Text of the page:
TAMPA — You look at the man and wonder what is so special about him.
It’s not the speed, it’s not the arm. It’s not the footwork, it’s not the size. Maybe, after all these years, it is more about the people surrounding him.
I mean, take away Bill Belichick and who is Tom Brady?
(The Super Bowl 55 champion and MVP.)
Take away two of his top receivers and both of his running backs and what kind of performance will you get out of Brady in the postseason?
(A 78.3 completion percentage, 271 yards and two touchdown passes against the Eagles.)
Stomp on the ankles of two of his offensive linemen, then put him on the field against Aaron Donald and the Los Angeles pass rush and what will you get?
(Funny you should ask.)
All these playoff games later, it is still possible to marvel at Brady’s unprecedented ability to remain standing long after most of the NFL is relaxing on the couch.
Beating the Rams in the division round on Sunday with a battered offensive line, no Chris Godwin and no Antonio Brown would not be the most remarkable thing Brady has ever done in the postseason but, holy crap, this stuff cannot be as easy as he makes it look.
“It’s Tom Brady. He does everything well,” said Rams linebacker Von Miller, who was 1-1 with the Broncos against Brady in the playoffs.
“Everybody knows the way he throws the ball, the decisions he makes, how he plays up for big-time games. The thing that stands out to me is the way he elevates the play of his teammates. He somehow is able to elevate the play of his teammates to a level they wouldn’t normally play at.”
Technically, the Bucs and Brady are three-point favorites against the Rams, but it doesn’t necessarily feel that way. For much of the season, you’ve had the sense that the Bucs have been constantly bailing water from the deck of the Raymond James pirate ship.
The game against the Rams will be no different. Facing what may be the most impressive defensive front in the league, the Bucs have right tackle Tristan Wirfs and center Ryan Jensen on wobbly ankles.
The conventional wisdom has always been that the way to beat Brady is to knock him down early and knock him off his game. Most teams are reluctant to challenge him with a blitz, so that means a fierce rush from down linemen. And few are more fierce than Donald.
“Find ways to keep him bottled up, keep the pressure in front of him as far as collapsing the pocket so he can’t step up to make some of those throws,” Donald said, explaining the line’s responsibility. “You do that with any quarterback, (and) you can affect him and get him a little rattled. When you’re playing against a guy like Tom Brady, that’s a must to have success.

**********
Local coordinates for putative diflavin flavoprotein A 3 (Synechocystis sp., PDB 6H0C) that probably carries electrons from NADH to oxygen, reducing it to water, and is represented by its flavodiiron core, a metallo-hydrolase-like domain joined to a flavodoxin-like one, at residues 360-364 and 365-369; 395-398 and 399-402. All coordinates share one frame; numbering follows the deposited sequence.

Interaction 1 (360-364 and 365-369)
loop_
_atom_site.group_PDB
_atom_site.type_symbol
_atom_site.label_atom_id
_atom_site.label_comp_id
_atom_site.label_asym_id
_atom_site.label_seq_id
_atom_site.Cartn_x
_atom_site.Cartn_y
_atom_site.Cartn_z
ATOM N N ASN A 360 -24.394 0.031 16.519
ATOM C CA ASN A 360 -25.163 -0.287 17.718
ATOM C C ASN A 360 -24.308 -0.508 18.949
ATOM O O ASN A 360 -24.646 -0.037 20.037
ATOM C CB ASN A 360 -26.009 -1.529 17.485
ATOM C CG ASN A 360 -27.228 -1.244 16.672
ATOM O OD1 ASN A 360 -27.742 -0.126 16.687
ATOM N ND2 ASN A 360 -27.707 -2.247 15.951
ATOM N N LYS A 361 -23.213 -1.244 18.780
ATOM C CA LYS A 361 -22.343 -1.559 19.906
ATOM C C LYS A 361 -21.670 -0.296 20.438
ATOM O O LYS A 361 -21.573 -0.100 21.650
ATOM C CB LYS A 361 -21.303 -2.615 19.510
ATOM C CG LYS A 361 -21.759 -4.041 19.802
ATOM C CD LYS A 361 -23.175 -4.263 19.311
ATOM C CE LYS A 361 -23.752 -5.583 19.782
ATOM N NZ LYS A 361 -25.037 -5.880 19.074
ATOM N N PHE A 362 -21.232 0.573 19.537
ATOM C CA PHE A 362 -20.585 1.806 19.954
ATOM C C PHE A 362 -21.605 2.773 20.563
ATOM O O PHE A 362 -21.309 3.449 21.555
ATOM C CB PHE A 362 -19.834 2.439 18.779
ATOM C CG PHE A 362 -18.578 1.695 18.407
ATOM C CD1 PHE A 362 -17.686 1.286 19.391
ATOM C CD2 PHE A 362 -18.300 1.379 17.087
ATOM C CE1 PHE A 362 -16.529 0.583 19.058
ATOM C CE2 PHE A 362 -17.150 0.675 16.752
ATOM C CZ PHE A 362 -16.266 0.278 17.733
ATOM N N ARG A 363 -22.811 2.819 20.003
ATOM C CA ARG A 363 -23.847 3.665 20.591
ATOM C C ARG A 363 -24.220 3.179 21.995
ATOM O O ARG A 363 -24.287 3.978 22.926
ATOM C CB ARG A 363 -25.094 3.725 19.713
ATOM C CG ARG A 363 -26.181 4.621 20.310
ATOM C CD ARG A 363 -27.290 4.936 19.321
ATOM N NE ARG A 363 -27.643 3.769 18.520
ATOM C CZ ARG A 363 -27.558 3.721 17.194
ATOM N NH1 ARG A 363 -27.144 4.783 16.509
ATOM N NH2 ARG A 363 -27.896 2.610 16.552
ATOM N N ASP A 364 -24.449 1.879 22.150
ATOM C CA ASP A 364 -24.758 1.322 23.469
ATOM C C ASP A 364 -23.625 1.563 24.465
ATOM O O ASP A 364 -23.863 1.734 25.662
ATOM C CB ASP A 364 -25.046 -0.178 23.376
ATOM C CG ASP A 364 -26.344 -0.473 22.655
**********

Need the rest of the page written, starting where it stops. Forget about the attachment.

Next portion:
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“We know what to expect, we know what we’ve got to do.”
Given the depleted state of Tampa Bay’s receiving corps and the Rams’ knack of getting to the quarterback, it would not be surprising to see Brady relying heavily on running backs Leonard Fournette and Gio Bernard in the passing game. He did that last week against the Eagles — even with Fournette out of the lineup with a hamstring pull — while keeping his average time in the pocket at a season-low 2.17 seconds.
In recent weeks, the Bucs have kept defenses off-balance with a hurry-up attack early in games that focused on short passes underneath coverage, then taking their shots downfield later on.
“Tom Brady has seen it all. He’s seen the interior blitzes, he’s seen the max (coverage) where you drop everybody back. He’s played against Aaron Donald and big-time D-tackles throughout his career,” Miller said. “We just have to find a way to rattle him, we have to find a way to get to the quarterback. Whether it’s interior pressure, corners blitzing, outside linebackers, everybody’s name is going to be called.
“Tom Brady is going to make plays, we have to make plays as well. When the time is up, we have to make sure we’re the ones dancing.”
That sounds like a proper plan for the Rams, but the conventional narrative about Brady under pressure isn’t necessarily foolproof. In playoff games when he is sacked one time or less, Brady is 19-5. When he is sacked two times or more, he’s 16-6. There’s a gap, but it’s not terribly wide.
The bottom line is the Bucs have been consistently effective at putting points on the board in the postseason with Brady. They have scored 31, 30, 31, 31 and 31 points in five playoff games the past two seasons. In two of those games, he was sacked three or more times.
Can he pull it off against the Rams after losing to them in each of the past two regular seasons?
We’ll see who is still standing Sunday night.
John Romano can be reached at email@example.com. Follow @romano_tbtimes.
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